web analytics
Living Well - service and gratitude

liturgy RSS feed liturgy on twitter liturgy facebook

persons of the feminine sex

Archbishop Raymond Burke, the Roman Catholic Church’s top legal authority, has stated that reading at Mass or distributing communion is not a right of the baptized. “Assistance by “persons of the feminine sex” at the altar” is also not a right.

Pope John Paul II, of course, allowed “persons of the feminine sex” at the altar. The recent altar server pilgrimage to the Vatican drew thousands of boys and girls. “Archbishop Burke clarified, however, that the reality of the matter is that neither the presence of girls at the altar, nor the participation of lay faithful “belong to the fundamental rights of the baptized.””

The attitudes to women, particularly around menstruation, has a long history, going back into Biblical times. In 241 AD Dionysius, Archbishop of Alexandria, wrote: “menstruous women ought not to come to the Holy Table, or touch the Holy of Holies, nor to churches, but pray elsewhere.” Pope Gelasius I (494 AD) objected to women serving at the altar. The Decretum Gratiani (1140 AD), which became official Church law in 1234 AD, part of the Corpus Iuris Canonici has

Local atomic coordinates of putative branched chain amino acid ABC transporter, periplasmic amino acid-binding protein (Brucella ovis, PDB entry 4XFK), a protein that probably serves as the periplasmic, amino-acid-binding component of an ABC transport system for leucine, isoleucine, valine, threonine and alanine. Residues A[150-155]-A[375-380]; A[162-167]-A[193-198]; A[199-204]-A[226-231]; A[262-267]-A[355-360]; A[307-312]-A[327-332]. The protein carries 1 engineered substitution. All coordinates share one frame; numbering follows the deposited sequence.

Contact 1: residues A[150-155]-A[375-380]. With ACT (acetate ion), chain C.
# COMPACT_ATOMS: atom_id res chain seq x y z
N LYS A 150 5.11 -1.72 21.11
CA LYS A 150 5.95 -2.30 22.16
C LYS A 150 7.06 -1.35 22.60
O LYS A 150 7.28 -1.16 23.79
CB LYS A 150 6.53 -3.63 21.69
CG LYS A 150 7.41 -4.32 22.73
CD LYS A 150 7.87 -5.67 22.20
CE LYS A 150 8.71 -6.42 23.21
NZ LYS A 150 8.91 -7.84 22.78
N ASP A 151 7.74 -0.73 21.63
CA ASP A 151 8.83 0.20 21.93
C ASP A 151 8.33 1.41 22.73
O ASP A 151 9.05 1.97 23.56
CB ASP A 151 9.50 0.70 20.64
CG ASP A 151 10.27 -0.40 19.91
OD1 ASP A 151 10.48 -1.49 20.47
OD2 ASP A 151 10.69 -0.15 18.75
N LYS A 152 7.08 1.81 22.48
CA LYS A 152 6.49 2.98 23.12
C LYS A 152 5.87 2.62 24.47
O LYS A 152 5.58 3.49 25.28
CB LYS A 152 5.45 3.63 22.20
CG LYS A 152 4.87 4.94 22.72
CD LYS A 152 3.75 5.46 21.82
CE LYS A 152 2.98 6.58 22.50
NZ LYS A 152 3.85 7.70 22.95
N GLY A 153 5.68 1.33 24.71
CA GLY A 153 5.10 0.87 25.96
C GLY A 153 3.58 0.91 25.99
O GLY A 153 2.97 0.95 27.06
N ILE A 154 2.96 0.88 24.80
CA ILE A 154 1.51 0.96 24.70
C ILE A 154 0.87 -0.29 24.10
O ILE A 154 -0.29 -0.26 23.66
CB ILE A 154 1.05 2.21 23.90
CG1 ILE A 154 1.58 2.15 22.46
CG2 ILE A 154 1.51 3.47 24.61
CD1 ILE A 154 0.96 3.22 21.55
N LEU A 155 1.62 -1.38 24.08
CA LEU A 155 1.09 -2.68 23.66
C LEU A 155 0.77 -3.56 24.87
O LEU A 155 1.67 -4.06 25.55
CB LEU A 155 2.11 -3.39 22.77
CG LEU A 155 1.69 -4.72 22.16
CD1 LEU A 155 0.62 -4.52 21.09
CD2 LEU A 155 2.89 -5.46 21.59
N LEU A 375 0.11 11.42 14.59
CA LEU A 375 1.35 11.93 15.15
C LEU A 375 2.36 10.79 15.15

• Women may not distribute communion
  • Women may not teach in church
  • Women may not touch sacred objects
  • Women may not touch sacred vestments

The Corpus Iuris Canonici (1234 – 1916 AD) also has:

  • A woman may not touch the corporal
  • Women may not receive communion during their monthly periods
  • Women should receive communion in their hand on a ‘housel-towel’ or on the tongue
  • Women should be veiled when receiving communion
  • Women may not be singers in Church

From 1917

  • Women may not distribute holy communion
  • Girls or women may not be Mass servers at the altar
  • Women should have their heads veiled in church
  • Sacred linen must first be washed by men, before women touch them
  • Women may not read out Sacred Scripture in church